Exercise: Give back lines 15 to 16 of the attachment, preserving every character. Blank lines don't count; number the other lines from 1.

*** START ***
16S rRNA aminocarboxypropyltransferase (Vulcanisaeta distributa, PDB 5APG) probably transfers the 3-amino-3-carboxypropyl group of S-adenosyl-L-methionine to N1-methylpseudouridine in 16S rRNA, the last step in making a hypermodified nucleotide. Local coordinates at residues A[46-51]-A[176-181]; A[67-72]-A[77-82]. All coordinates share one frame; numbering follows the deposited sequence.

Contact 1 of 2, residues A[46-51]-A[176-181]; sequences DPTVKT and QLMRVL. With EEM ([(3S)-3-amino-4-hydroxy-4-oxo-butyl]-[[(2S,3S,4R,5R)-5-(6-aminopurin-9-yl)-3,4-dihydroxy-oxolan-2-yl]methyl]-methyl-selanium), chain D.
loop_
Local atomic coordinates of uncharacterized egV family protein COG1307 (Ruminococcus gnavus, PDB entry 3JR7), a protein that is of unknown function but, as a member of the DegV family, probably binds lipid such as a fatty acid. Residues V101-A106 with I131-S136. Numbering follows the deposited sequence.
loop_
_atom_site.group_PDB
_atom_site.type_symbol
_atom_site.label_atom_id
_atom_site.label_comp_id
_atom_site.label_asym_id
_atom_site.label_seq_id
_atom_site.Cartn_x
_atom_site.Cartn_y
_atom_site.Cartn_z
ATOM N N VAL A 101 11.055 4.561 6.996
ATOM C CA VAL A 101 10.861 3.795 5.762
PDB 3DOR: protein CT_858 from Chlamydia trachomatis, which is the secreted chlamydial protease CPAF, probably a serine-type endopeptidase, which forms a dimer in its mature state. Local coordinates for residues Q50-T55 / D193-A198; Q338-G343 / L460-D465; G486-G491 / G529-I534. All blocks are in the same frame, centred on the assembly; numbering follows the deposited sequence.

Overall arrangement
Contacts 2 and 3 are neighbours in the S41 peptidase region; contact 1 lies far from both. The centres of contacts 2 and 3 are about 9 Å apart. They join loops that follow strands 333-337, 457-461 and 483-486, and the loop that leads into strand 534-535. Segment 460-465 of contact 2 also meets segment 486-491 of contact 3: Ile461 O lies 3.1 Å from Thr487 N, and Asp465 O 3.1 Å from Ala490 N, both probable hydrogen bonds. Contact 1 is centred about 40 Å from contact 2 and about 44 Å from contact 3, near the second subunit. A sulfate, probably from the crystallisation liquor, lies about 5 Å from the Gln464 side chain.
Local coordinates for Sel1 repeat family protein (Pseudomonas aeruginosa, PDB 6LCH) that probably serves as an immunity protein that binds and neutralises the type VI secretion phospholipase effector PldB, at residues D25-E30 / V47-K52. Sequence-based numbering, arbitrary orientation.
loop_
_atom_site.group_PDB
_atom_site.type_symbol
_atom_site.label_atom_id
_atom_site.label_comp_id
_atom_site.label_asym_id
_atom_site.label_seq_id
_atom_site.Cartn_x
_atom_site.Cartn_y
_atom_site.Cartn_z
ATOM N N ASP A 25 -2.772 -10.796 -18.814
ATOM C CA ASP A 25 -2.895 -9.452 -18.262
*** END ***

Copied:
ATOM N N VAL A 101 11.055 4.561 6.996
ATOM C CA VAL A 101 10.861 3.795 5.762